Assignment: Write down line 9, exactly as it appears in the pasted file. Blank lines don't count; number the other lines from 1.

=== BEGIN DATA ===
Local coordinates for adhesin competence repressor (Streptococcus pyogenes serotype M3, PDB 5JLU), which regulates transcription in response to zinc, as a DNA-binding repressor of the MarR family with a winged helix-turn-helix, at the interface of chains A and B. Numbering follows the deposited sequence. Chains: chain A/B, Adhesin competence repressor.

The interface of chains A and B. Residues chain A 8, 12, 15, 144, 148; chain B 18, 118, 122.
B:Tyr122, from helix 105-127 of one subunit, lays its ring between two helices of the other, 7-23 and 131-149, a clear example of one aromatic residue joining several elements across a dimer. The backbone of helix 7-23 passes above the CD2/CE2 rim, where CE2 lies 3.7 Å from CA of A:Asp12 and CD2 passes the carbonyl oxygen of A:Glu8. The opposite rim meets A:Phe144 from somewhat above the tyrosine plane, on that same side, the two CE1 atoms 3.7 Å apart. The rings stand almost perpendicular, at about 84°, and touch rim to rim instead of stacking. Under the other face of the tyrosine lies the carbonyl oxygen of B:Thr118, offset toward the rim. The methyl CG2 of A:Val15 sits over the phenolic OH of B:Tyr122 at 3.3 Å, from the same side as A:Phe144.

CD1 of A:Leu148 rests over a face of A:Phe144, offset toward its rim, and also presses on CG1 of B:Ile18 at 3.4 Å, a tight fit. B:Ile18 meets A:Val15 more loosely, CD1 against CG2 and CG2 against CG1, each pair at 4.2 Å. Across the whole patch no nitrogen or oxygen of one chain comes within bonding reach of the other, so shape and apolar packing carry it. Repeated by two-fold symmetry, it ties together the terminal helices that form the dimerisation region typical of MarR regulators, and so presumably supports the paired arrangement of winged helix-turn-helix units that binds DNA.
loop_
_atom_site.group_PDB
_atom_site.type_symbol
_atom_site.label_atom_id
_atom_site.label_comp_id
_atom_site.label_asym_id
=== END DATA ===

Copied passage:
_atom_site.label_comp_id